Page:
Medical History Timeline

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Terminology

Cannabis – the Latin term from Greek and older origin for a group of medicinal herbs of the family Cannabaceae used in traditional medicine. The group includes Cannabis {Indica, Sativa, Americana, Africans and Ruderalis} with a Sativa/Indica cross being in most commonly used.

img 1 sativaMarihuana – marijuana; a slang term adopted for the Cannabis herb {See: William Randolph Hearst, Spanish American war, Poncha Villa, La Coocaracha}.

Cannabinoid – one of the 60 {according to PDR} to 420 {asst. medical literature} medical constituents of the Cannabis herb.

Hemp – old world term for Cannabis usually associated with the non drug fibers used in rope and sail making and about 50,000 other industrial products.

THC – short for delta-9-tetrahydrocannabinol, considered to be the most psychoactive Cannabinoid and the active ingredient in Cannabis.

CBD – short for Cannabidiol one of the least psychoactive and most anti-inflammatory Cannabinoids.

As you read this timeline, note that the treatment of disease with Cannabis [marijuana] has until very recently been done with tinctures and extracts. That is, most smoking of cannabis, for medicine in particular, is a function of prohibition. It takes much, much less of the plant material to gain a medicinal effect by smoking than by eating and cannabis is quite simply too expensive to make a tincture or extract when it’s price is increased by several thousand percent because of the war on drugs.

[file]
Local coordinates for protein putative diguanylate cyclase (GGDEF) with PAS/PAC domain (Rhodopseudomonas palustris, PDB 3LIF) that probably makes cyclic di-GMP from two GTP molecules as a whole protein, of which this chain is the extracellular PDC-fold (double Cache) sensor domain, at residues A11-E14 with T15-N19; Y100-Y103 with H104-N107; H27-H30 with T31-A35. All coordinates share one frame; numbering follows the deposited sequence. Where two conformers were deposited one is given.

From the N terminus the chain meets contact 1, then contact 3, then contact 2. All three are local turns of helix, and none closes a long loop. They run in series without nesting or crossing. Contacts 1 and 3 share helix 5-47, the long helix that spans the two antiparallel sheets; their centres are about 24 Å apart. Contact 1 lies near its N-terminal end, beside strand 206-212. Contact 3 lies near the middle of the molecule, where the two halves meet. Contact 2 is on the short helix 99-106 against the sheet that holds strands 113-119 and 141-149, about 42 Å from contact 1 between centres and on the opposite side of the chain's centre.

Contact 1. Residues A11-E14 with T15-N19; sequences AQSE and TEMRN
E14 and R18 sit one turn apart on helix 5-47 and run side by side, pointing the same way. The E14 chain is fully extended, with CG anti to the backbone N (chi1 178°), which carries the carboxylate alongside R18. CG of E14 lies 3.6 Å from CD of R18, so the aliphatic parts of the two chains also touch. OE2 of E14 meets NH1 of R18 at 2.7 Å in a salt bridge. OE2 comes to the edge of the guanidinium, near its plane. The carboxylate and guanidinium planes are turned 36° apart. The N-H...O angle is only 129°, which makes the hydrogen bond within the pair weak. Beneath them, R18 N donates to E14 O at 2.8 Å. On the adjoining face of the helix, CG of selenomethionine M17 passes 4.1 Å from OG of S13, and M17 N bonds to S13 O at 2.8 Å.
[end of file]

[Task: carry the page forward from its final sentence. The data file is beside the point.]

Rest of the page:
This point cannot be overemphasized because as you will read below, without the risk of smoking, cannabis poses a risk which is comparable with the safest medicines currently in use. {MK 1999}

Medical Cannabis History Timeline

Five thousand years ago, a Chinese emperor named Shen Nung prescribed cannabis for beriberi, malaria, rheumatism, constipation, absent-mindedness, and menstrual cramps.

In ancient India, cannabis was valued as a way to lower fevers and relieve dysentery. The drug was seen by some as a gift from the Gods. Reference: Marijuana: Current Facts, Figures and Information, Brent Q. Hafen and David Souler

In his influential book Materia Medica, published in 70 A.D., Roman physician Pedacius Dioscorides recommended cannabis to treat earache and diminished sexual desire.


1854

More recently, The 1854 United States Dispensary said this about cannabis;